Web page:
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Taxing Soft Drinks

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Abstract

This paper reviews the practice of levying an excise tax on soft drinks in sub-saharan African countries, and evaluates this practice against theoretical norms for levying an excise tax. The question is whether such taxes are justified or whether they are discriminatory and impose a welfare cost on the country. The paper concludes that the sin tax justification does not hold for soft drinks, nor do income distribution justifications. Arguably the best reason for such a levy is revenue, but this argument is weakened by a higher price elasticity of demand than usually supposed.

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File URL: http://icepp.gsu.edu/sites/default/files/documents/icepp/wp/ispwp1106.pdf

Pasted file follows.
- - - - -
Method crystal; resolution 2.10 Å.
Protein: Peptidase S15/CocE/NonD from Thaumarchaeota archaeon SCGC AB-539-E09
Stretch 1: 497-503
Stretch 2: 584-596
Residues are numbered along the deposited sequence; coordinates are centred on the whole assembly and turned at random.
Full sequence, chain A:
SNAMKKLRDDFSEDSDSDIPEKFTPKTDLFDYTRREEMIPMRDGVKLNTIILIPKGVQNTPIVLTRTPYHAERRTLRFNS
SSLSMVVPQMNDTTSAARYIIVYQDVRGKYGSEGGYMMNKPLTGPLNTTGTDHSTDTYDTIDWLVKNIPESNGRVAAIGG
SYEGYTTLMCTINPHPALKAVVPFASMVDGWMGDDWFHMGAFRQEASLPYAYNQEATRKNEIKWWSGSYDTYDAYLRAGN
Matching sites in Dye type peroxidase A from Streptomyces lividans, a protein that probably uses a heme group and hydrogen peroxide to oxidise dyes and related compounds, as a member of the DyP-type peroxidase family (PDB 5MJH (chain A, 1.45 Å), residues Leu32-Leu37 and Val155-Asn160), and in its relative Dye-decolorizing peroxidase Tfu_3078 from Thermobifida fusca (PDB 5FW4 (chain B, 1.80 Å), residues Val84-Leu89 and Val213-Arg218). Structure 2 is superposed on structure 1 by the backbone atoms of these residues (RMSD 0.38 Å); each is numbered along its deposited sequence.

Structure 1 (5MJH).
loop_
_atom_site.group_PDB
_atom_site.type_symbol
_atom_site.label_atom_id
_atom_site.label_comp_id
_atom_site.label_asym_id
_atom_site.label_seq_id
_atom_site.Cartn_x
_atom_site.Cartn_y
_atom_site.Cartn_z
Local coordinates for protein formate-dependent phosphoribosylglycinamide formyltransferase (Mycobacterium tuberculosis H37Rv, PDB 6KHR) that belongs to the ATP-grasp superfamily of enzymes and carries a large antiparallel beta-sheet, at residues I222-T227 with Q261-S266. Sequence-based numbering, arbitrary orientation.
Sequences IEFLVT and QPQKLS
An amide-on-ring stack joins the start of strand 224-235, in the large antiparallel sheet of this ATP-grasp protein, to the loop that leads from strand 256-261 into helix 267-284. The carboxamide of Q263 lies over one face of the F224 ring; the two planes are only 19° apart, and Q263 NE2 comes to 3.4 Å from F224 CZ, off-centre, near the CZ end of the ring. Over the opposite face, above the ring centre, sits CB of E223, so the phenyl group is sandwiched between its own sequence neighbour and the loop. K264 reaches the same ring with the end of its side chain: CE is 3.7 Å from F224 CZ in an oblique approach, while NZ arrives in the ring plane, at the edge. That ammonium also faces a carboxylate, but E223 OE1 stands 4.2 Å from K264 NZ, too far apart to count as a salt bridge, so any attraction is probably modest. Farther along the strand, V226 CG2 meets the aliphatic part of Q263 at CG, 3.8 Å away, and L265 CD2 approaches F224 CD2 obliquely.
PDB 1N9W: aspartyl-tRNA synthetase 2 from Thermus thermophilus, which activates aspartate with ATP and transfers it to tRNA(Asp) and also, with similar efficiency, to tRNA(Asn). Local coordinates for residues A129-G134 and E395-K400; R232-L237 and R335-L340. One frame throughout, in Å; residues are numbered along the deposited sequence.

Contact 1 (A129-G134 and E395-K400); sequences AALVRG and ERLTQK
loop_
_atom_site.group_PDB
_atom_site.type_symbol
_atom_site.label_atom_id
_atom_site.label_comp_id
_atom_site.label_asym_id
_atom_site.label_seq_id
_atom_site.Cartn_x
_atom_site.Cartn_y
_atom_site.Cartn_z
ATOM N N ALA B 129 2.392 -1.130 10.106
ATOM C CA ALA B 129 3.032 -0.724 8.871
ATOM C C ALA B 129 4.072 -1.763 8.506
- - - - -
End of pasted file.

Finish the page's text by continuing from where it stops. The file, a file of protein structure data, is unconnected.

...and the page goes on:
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Bibliographic Info

Paper provided by International Center for Public Policy, Andrew Young School of Policy Studies, Georgia State University in its series International Center for Public Policy Working Paper Series, at AYSPS, GSU with number paper1106.

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Length: 33 pages
Date of creation: 08 Apr 2011
Date of revision:
Handle: RePEc:ays:ispwps:paper1106

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  1. Yacine A�T-Sahalia & Jonathan A. Parker & Motohiro Yogo, 2004. "Luxury Goods and the Equity Premium," Journal of Finance, American Finance Association, vol. 59(6), pages 2959-3004, December.
  2. Roy Bahl & Richard Bird & Mary Beth Walker, 2003. "The Uneasy Case Against Discriminatory Excise Taxation: Soft Drink Taxes in Ireland," Public Finance Review, , vol. 31(5), pages 510-533, September.
  3. Richard M. Bird & Sally Wallace, 2003. "Taxing Alcohol in Africa: Reflections from International Experience," International Tax Program Papers 0304, International Tax Program, Institute for International Business, Joseph L. Rotman School of Management, University of Toronto, revised Nov 2003.
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